Debussy • Rameau: Piano Works
Víkingur Ólafsson (piano) (DG)
Debussy • Rameau
Debussy: La Damoiselle élue – Prélude; Estamoes – Jardins sous la pluie; Children’s Corner – Extracts; Préludes I – Des pas sur la neige; La Fille aux cheveux de lin; Preludes II – Ondine; Images I – Hommage à Rameau; Rameau: Pièces de clavecin
Víkingur Ólafsson (piano)
DG 483 7701 79:08 mins
He’s done it again. Víkingur Ólafsson’s Bach album was justly showered in plaudits (not least ‘Recording of the Year’ at the 2019 BBC Music Magazine Awards) for its exceptional pianism allied to engaging, thought-provoking programming. Now he juxtaposes the two titans of French keyboard music, Rameau and Debussy, in a new recording packed full of delights. Debussy’s music may be the more familiar on piano, possibly in general, but it is clear from the outset that this is no lazy selection of favourites, the disc opening with the ‘Prelude’ to La damoiselle élue in the composer’s own rarely-heard transcription. In Ólafsson’s hands the segue into Rameau’s Le rappel des oiseaux is entirely natural, obvious even, the chattering textures dispatched with breathtaking precision.
As noted in his absorbing booklet essay, the album reflects Ólafsson’s own voyage of discovery with Rameau’s music. While the older pieces by Rameau predominate, placing these Baroque masterpieces within the context of Debussy – who later reimagined the piano – underlines their remarkable modernity and encapsulates the historical interplay at the heart of French music of Debussy’s time. The heart-aching poetry of La Cupis is untethered from any historical period, and the changes in texture Ólafsson draws out of Rameau’s Gigues en rondeau suggest a much later composer, yet his playing never feels self-indulgent or inappropriate. Viewed through the other end of the telescope, the laser-like clarity with which Debussy’s ‘Jardins sous la pluie’ whizzes past gives the impression it could be an extension of the first Rameau sequence, encapsulating the joy exuding from Ólafsson’s dazzling virtuosity. The rapid flurries in ‘The Snow is Dancing’ from Children’s Corner emphasise its toccata-like qualities and the striking lack of sentimentality to ‘Des pas sur la neige’ somehow only makes these footsteps all the more heartfelt.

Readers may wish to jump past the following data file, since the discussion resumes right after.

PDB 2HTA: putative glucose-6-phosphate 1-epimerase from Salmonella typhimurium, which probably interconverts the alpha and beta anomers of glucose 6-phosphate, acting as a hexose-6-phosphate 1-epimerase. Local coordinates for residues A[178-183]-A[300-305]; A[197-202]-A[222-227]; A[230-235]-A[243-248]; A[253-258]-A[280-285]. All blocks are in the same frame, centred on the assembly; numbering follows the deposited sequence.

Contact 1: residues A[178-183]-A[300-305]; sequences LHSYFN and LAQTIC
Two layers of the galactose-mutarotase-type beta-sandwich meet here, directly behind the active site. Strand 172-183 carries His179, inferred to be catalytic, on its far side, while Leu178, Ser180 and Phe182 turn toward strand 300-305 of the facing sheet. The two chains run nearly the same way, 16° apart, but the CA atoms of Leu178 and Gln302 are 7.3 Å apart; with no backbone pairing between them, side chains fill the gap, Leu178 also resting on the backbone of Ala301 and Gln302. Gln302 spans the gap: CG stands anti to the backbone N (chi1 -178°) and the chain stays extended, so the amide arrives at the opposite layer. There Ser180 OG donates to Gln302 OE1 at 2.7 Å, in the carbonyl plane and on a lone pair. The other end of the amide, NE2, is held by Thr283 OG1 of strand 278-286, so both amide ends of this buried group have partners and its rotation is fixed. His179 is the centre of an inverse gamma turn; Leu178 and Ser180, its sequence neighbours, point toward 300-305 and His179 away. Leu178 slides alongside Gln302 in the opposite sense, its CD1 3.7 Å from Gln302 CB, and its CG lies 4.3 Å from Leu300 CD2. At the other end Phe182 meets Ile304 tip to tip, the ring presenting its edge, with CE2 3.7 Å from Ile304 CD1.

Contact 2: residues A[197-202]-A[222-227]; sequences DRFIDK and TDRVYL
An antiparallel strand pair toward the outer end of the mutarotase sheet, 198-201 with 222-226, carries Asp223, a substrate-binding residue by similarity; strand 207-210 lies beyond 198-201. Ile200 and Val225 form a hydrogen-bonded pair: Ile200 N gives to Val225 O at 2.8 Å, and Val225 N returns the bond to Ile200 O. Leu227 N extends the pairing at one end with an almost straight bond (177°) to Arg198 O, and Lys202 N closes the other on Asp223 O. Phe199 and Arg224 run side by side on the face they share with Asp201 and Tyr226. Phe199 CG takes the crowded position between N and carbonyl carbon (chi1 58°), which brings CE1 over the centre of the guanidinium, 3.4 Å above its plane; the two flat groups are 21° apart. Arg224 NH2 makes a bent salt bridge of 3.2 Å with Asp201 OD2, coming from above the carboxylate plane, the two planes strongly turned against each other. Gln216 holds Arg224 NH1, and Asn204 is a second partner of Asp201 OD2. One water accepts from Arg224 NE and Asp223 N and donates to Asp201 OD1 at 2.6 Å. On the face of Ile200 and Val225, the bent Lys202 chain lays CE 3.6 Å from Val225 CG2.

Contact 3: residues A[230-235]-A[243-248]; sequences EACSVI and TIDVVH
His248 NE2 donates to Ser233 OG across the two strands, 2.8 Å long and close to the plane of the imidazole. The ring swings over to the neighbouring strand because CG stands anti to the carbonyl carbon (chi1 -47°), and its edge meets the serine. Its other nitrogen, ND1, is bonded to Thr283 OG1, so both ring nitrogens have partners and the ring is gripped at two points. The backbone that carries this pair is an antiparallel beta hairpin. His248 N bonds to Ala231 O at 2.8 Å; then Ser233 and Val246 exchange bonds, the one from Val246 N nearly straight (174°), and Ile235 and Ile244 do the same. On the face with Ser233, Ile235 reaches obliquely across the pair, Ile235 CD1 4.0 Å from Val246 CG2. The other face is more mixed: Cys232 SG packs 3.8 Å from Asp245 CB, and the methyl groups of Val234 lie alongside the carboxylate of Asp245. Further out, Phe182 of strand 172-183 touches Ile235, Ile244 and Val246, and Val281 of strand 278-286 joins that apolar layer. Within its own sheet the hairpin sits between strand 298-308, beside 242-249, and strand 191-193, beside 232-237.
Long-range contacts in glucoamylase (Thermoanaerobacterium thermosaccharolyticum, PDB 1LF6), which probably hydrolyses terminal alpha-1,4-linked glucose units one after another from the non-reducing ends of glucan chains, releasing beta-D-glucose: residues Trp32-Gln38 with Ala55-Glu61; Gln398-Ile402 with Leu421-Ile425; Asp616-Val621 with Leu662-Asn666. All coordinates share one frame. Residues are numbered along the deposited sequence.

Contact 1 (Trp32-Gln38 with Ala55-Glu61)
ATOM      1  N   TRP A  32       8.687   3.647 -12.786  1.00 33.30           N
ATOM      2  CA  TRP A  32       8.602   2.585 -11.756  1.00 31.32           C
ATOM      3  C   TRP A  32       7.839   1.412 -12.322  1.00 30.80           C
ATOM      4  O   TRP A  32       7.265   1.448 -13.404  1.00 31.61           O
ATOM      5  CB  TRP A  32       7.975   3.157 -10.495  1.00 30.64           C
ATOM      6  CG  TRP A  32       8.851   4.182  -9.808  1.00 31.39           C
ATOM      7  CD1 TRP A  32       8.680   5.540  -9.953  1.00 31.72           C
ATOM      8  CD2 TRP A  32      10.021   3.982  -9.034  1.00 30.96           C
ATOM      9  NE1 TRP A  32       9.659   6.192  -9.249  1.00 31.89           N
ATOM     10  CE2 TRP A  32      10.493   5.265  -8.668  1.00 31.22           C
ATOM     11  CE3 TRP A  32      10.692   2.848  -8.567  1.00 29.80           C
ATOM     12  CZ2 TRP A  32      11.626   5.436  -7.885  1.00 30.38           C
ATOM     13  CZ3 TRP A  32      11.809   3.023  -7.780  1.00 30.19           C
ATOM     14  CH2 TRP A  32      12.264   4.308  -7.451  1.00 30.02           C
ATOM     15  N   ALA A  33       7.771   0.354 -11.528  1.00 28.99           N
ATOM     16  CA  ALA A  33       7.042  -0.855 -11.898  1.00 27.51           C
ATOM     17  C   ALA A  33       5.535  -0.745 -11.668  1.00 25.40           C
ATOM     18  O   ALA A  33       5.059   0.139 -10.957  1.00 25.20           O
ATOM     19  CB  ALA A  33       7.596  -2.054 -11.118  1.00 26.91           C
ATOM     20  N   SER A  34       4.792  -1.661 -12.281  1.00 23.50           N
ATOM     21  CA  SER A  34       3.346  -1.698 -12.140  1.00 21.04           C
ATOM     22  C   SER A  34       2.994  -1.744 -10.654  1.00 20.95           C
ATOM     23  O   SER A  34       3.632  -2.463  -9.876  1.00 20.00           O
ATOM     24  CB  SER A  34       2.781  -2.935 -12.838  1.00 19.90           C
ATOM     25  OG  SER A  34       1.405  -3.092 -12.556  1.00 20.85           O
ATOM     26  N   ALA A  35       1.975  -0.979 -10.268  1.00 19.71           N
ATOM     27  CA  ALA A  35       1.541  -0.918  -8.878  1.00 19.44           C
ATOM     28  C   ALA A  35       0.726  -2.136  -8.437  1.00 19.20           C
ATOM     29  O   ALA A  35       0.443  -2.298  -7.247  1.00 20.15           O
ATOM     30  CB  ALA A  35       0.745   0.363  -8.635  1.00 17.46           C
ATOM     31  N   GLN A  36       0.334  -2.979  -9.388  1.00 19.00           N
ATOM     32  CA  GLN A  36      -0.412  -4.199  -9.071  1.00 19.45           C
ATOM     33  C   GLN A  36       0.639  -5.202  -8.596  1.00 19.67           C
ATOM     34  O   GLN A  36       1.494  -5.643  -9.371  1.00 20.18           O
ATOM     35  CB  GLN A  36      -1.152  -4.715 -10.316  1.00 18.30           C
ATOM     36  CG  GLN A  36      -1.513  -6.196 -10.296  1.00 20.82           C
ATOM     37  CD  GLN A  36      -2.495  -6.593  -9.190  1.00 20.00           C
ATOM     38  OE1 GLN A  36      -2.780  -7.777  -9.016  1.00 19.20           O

Colour is also to the fore, as reflected in the album’s striking and tactile artwork. Ólafsson draws numerous extraordinary shades and tones from Rameau’s L’entretien des Muses, while his incredibly precise control of the pedal creates the illusion of several distinct instruments in Les tendres plaintes. The delicate interaction of light and water in Debussy’s Ondine draws remarkable sprays of sound, while the clucking of Rameau’s La Poule would not be out of place in Saint-Saëns’s Carnival of the Animals. ‘The Arts and the Hours’, Ólafsson’s own arrangement of an interlude from the opera Les Boréades, is the exquisite centrepiece of the disc, a searching and sublime slow movement to rival any. There is never any doubt that this is Ólafsson’s vision of Rameau and Debussy, but it is also clearly rooted in love for each and their intertwining opens the eyes and the ears, highlighting especially that, like Bach, Rameau’s music is fertile ground for pianists. Debussy’s ‘Hommage à Rameau’ is a natural conclusion, an old friend seen properly for the first time.